|http://ghr.nlm.nih.gov/ A service of the U.S. National Library of Medicine®|
Microcephalic osteodysplastic primordial dwarfism type II (MOPDII) is a condition characterized by short stature (dwarfism) with other skeletal abnormalities (osteodysplasia) and an unusually small head size (microcephaly). The growth problems in MOPDII are primordial, meaning they begin before birth, with affected individuals showing slow prenatal growth (intrauterine growth retardation). After birth, affected individuals continue to grow at a very slow rate. The final adult height of people with this condition ranges from 20 inches to 40 inches. Other skeletal abnormalities in MOPDII include abnormal development of the hip joints (hip dysplasia), thinning of the bones in the arms and legs, an abnormal side-to-side curvature of the spine (scoliosis), and shortened wrist bones. In people with MOPDII head growth slows over time; affected individuals have an adult brain size comparable to that of a 3-month-old infant. However, intellectual development is typically normal.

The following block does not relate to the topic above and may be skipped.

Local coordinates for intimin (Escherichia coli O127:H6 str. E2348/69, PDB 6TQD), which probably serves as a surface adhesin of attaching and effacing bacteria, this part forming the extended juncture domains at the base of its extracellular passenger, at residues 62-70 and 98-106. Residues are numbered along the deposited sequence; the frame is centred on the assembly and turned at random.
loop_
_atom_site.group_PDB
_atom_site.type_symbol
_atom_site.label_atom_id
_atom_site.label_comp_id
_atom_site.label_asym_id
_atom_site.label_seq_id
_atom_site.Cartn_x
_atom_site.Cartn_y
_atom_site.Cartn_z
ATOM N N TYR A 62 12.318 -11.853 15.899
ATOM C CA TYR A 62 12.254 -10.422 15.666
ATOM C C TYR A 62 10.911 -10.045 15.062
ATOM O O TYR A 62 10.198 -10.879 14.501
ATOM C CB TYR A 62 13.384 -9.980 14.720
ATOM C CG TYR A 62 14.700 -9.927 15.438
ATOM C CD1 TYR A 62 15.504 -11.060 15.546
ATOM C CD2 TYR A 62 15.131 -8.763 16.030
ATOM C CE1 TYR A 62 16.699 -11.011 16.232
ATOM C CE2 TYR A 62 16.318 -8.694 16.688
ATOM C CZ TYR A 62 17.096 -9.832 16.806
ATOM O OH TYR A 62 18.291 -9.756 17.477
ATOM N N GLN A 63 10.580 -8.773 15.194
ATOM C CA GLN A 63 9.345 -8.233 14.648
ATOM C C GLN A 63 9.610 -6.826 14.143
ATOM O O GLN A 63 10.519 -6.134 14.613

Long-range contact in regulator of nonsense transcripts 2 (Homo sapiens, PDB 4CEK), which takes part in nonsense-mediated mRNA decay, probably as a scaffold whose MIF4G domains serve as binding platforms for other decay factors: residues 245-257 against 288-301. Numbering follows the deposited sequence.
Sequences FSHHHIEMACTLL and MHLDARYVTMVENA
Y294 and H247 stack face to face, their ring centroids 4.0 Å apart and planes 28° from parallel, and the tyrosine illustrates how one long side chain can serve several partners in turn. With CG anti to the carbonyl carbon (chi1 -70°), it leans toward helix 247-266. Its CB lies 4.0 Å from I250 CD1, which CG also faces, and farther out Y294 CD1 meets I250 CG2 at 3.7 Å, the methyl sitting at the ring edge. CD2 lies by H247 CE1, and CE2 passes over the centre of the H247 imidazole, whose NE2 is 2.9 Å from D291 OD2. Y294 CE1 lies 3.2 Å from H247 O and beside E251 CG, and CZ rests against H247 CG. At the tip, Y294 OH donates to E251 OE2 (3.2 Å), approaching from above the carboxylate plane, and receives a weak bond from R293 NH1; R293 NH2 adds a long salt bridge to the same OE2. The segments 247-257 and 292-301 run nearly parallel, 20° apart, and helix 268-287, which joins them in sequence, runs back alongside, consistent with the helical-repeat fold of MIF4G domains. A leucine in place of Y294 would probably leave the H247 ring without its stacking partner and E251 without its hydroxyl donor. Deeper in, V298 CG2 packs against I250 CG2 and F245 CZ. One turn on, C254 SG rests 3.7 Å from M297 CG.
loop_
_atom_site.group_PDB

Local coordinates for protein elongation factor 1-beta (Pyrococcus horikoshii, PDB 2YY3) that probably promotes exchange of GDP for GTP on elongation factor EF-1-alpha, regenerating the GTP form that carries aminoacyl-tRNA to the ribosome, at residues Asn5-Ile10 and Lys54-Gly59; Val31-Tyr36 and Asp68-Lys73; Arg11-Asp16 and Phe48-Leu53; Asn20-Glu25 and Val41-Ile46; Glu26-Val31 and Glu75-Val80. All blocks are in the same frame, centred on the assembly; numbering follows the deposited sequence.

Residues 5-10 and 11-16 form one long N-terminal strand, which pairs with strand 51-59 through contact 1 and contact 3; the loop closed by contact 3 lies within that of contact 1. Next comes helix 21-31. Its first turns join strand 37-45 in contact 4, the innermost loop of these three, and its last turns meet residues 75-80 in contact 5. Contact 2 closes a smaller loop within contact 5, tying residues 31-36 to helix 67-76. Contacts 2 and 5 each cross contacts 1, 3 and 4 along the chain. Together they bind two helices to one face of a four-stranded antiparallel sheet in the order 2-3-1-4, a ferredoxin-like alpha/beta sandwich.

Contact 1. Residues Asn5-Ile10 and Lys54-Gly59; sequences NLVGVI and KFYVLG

People with this condition typically have a high-pitched, nasal voice that results from a narrowing of the voicebox (subglottic stenosis). Facial features characteristic of MOPDII include a prominent nose, full cheeks, a long midface, and a small jaw. Other signs and symptoms seen in some people with MOPDII include small teeth (microdontia) and farsightedness. Over time, affected individuals may develop areas of abnormally light or dark skin coloring (pigmentation).